Amoebic dysentery
Differential Diagnosis


Entamoeba histolytica, a potentially pathogenic amoeba of humans, lives as trophozoites in the intestine and produces cysts which are passed in faeces and which assure faecal-oral transmission. This parasite may invade tissues and give rise to intestinal or extra-intestinal diseases (amoebic dysentery or amoebic abscesses). The morphological differentiation of amoebae as cysts or trophozoites needs good microscopic skills. The non-pathogenic E. dispar is morphologically identical to E. histolytica. It can only be differentiated by molecular methods.


  • Worldwide distribution, but prevalence higher in tropical areas!
  • Susceptibility: children are particularly susceptible, but the disease is less common in those under 5 years. Liver abscesses are found predominantly in males.
  • The main transmission mode is by ingestion of cysts with faecally contaminated food or water. The cysts survive for weeks or months in the soil (if temperature is not below 4 or above 40 °C). They are chlorine resistant!
  • Asymptomatic cyst passers are important for spreading the disease!


  • Invasion of large-bowel mucosa leads to ulceration and often bloody diarrhoea
  • Extra-intestinal invasion causes mainly liver abscesses, and occasionally abscesses of the lung or brain
  • E. histolytica produces cytopathogenic effects on mammalian cells by “toxins”


Clinical Findings

Clinical findings vary considerably. The main findings are:

  • Asymptomatic amoebiasis (healthy cyst passers)
  • Chronic amoebiasis with diarrhoea, and sometimes mucus
  • Acute amoebiasis with dysentery and fever

More rarely: amoebic granulomata (in the wall of the large intestine) – often misdiagnosed as carcinoma – and ulceration in the perianal region

  • Extra-intestinal amoebiasis: dissemination in the bloodstream produces liver abscesses, and occasionally abscesses of the lung and brain.


Diagnostic methods

Parasitological diagnosis
In a case of amoebic dysentery, diagnosis is by microscopic identification of trophozoites or cysts in fresh faecal specimens. A well-trained microscopist is needed because E. histolytica must be differentiated from non-pathogenic amoebae and macrophages. Microscopically the pathogenic amoeba E. histolytica cannot be distinguished from non-pathogenic E. dispar (unless amoebae contain phagocytosed erythrocytes: only E. histolytica is haematophagous!).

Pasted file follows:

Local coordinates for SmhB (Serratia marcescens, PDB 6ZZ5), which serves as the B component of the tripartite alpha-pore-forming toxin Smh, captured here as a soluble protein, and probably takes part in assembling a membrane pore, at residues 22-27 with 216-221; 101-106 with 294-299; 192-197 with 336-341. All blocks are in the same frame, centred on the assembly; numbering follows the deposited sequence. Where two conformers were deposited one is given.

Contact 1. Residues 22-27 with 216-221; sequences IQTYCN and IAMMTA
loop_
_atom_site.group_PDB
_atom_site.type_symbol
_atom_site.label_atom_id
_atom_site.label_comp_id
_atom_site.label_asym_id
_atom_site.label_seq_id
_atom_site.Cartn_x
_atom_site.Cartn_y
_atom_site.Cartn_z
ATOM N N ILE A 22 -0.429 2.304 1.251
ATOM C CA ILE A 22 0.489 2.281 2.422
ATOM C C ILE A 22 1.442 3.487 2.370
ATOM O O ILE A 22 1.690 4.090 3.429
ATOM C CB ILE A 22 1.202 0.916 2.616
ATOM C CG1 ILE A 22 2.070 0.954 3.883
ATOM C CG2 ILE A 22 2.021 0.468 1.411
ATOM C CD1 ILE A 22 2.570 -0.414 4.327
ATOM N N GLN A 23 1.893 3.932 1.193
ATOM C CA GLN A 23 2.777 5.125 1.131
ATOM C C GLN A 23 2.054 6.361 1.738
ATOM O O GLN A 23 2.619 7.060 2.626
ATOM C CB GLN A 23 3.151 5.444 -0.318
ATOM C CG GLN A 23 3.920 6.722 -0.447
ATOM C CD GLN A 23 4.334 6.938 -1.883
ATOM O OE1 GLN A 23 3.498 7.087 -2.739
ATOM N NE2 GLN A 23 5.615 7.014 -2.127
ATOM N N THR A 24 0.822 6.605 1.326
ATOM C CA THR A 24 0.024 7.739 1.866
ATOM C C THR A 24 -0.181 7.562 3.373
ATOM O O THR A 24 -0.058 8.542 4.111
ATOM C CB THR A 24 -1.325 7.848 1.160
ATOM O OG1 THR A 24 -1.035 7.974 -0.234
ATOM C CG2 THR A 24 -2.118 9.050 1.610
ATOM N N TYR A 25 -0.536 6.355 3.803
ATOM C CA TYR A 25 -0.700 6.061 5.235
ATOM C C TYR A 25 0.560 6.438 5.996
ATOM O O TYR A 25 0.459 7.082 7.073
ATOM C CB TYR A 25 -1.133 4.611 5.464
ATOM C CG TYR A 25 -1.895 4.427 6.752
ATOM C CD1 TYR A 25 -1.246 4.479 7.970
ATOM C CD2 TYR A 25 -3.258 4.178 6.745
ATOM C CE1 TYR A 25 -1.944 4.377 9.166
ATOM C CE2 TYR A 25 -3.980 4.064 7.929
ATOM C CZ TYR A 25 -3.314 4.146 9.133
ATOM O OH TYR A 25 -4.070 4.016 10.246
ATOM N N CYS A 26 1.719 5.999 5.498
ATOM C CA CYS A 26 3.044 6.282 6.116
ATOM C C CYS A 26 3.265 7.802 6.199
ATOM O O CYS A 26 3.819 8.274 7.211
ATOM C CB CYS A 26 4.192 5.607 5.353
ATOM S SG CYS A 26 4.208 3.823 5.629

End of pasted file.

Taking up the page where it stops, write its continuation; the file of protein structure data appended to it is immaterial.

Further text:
In extra-intestinal amoebiasis (suspicion of an amoebic liver abscess), aspirates of abscesses can be investigated.

Molecular diagnosis

The Gastro-acute Panel is used for the rapid investigation (within a maximum of 2 hours after sample arrival) of acute diarrheal diseases. It includes bacteria and viruses, as well as the most common protozoa. In cases of mixed infections, assessments regarding the dominant pathogen can be made after a telephone consultation.

The Protozoa Panel is used to investigate chronic gastrointestinal complaints and covers the main pathogenic agents, as well as additional facultative pathogenic pathogens. All pathogens can also be requested as individual tests.

Individual tests for protozoa involve the identification of pathogens by detecting their DNA or RNA.

Serological detection 


Note: Uncertain titers should be rechecked after 1 week. Post-therapy, a significant increase in titer is observed within a few days. A noticeable decline in a positive titer is typically detectable around 6 months after therapy. Serology is almost always negative in non-invasive intestinal amoebiasis. In cases of a liver abscess, intestinal infections are usually no longer microscopically detectable. For detecting amoebas in aspirates, PCR is significantly more promising than microscopic examination.


Diagnostic strategies

  1. To diagnose a suspicious case of invasive amoebiasis
    For screening, serology is the first choice. In early infection, serology might be negative due to the retarded detection of circulating antibodies. Amoebae can also be detected in abscess aspirates by microscopy or PCR. Stool examinations are often negative in invasive amoebiasis.
  2. To detect asymptomatic carriers of E. histolytica
    Screen stool samples with an antigen detection assay or with PCR. Microscopy and serology have no diagnostic value for carriers!

Prevention and control

Education in public hygiene

  • Protection of the public from faecal contamination
  • Sanitary disposal of human faeces
  • Training in thorough hand washing after defecation

Protection of water supplies from faecal contamination

  • Problems with surface water
  • Sedimentation and filtration of water is preventive but chlorination is not